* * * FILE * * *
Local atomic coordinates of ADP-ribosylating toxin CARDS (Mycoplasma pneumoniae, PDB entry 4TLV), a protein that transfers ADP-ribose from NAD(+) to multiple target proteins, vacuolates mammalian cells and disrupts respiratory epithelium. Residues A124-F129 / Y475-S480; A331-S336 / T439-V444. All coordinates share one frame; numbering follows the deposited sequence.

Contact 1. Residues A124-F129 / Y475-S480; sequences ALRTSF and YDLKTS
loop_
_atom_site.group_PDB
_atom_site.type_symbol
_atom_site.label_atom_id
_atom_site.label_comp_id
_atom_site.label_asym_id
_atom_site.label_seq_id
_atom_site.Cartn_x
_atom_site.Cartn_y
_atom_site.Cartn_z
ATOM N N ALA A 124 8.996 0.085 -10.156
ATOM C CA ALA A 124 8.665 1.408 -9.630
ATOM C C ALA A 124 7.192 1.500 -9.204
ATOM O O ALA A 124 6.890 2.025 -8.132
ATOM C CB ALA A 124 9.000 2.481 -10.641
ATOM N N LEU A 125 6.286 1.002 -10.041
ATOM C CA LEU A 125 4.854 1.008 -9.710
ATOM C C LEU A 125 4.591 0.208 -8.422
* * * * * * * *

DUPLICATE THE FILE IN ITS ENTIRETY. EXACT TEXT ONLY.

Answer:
Local atomic coordinates of ADP-ribosylating toxin CARDS (Mycoplasma pneumoniae, PDB entry 4TLV), a protein that transfers ADP-ribose from NAD(+) to multiple target proteins, vacuolates mammalian cells and disrupts respiratory epithelium. Residues A124-F129 / Y475-S480; A331-S336 / T439-V444. All coordinates share one frame; numbering follows the deposited sequence.

Contact 1. Residues A124-F129 / Y475-S480; sequences ALRTSF and YDLKTS
loop_
_atom_site.group_PDB
_atom_site.type_symbol
_atom_site.label_atom_id
_atom_site.label_comp_id
_atom_site.label_asym_id
_atom_site.label_seq_id
_atom_site.Cartn_x
_atom_site.Cartn_y
_atom_site.Cartn_z
ATOM N N ALA A 124 8.996 0.085 -10.156
ATOM C CA ALA A 124 8.665 1.408 -9.630
ATOM C C ALA A 124 7.192 1.500 -9.204
ATOM O O ALA A 124 6.890 2.025 -8.132
ATOM C CB ALA A 124 9.000 2.481 -10.641
ATOM N N LEU A 125 6.286 1.002 -10.041
ATOM C CA LEU A 125 4.854 1.008 -9.710
ATOM C C LEU A 125 4.591 0.208 -8.422